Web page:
All downtown becomes a chalk canvas


Photos by Jason Hawk | Oberlin News-Tribune Augusto Bordelois meticulously adds dimension to his pastel drawing Saturday at the Oberlin Chalk Walk.

Young Sophie Kocsis draws Nyan Cat, the rainbow-colored online meme.

Consuelo Deus starts with a blue palette early Saturday on Rt. 58.

Hannah Holcepl and Alina Deus create a frog, starting with its bright eyes.

Here are some of the neat pieces we discovered downtown.

Here are some of the neat pieces we discovered downtown.

Here are some of the neat pieces we discovered downtown.

Here are some of the neat pieces we discovered downtown.

Here are some of the neat pieces we discovered downtown.

Here are some of the neat pieces we discovered downtown.

Here are some of the neat pieces we discovered downtown.

Here are some of the neat pieces we discovered downtown.

Here are some of the neat pieces we discovered downtown.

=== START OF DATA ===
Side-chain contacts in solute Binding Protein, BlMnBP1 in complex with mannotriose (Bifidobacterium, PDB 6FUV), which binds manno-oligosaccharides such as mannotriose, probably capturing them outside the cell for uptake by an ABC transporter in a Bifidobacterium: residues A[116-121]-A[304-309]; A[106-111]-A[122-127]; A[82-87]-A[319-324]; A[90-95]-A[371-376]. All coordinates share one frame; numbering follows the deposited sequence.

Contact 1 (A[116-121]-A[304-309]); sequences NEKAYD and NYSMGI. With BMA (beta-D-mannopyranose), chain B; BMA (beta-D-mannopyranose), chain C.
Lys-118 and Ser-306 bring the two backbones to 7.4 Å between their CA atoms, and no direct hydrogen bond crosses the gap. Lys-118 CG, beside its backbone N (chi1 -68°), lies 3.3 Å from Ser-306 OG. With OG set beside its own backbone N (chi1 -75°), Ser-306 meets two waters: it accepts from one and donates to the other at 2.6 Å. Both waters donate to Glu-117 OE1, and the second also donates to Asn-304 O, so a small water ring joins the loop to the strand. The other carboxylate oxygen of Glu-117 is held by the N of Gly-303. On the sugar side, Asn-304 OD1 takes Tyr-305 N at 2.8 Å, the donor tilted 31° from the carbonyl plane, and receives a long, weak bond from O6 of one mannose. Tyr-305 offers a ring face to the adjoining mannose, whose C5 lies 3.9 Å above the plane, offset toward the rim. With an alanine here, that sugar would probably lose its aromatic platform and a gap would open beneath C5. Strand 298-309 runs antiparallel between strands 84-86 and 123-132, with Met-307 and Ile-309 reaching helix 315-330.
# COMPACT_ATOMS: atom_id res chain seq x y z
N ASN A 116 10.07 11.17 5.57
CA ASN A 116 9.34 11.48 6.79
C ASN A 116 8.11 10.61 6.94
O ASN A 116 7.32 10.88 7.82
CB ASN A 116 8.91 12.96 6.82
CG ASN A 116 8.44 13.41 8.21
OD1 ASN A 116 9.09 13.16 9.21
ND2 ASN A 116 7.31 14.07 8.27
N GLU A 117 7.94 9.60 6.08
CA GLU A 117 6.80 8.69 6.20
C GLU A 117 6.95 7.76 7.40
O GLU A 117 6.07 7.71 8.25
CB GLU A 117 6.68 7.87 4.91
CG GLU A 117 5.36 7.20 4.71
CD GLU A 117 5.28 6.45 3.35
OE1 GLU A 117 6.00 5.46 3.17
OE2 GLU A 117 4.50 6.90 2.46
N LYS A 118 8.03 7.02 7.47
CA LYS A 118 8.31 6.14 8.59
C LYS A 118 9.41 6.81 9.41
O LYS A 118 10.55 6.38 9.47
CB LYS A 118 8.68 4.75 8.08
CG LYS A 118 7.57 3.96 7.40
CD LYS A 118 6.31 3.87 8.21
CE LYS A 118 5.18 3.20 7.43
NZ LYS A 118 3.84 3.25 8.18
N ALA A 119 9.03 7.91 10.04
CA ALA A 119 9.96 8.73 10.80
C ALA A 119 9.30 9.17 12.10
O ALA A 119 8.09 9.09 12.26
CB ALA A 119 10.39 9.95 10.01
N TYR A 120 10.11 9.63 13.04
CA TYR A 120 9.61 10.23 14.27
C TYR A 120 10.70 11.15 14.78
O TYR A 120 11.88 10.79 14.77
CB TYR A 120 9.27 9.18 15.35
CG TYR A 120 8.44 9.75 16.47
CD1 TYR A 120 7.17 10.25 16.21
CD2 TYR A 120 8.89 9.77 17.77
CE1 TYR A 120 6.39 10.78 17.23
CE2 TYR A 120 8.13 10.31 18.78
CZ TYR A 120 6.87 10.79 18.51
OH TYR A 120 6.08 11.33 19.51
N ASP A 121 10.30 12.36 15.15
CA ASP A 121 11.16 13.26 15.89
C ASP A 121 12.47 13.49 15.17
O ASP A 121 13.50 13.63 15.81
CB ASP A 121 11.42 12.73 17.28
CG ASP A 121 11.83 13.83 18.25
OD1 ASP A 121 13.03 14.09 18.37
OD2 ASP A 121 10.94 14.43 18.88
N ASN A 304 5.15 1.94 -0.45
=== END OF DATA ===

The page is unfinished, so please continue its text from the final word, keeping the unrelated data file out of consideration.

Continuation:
Here are some of the neat pieces we discovered downtown.

Here are some of the neat pieces we discovered downtown.

Here are some of the neat pieces we discovered downtown.

We watched in awe as Augusto Bordelois turned an ordinary flagstone Saturday into a shaded pastel masterpiece.

Under the protective cover of a canopy, the master artist smoothed a woman’s features and ram headdress in front of Hall Auditorium at the 10th Annual Oberlin Chalk Walk.

The Cuba native and Cleveland Center for Arts-Inspired Learning instructor has been a fixture at the event the past three years. His creation for 2015 was based on works at the Allen Memorial Art Museum, which sponsored his efforts.

Other master artists to contribute vividly-detailed sidewalk pieces included Robin Van Lear, Wendy Mahon, Dan Cherney, and Hector Castellanos. They were joined by local artists Dana Juliano, Donna Shurr, Tom Shurr, Martin David Tapia, Charlene Wood, and Beth Wolosz.

Experience and skill, with respect to those who have it in spades, isn’t everything.

Perhaps the most exciting part of the chalk walk this year were the young experimenters trying their hands at the medium for the first time or working to better their craft.

They left colorful visions all over the city’s downtown walkways — from cartoon homages to rainbow-hued abstract pieces and dreamy imaginings of unicorns and dragons.

Nearly 1,000 artists took part, braving early morning wet conditions and leaving the protective shelter of the trees and awnings as the sun peeked out.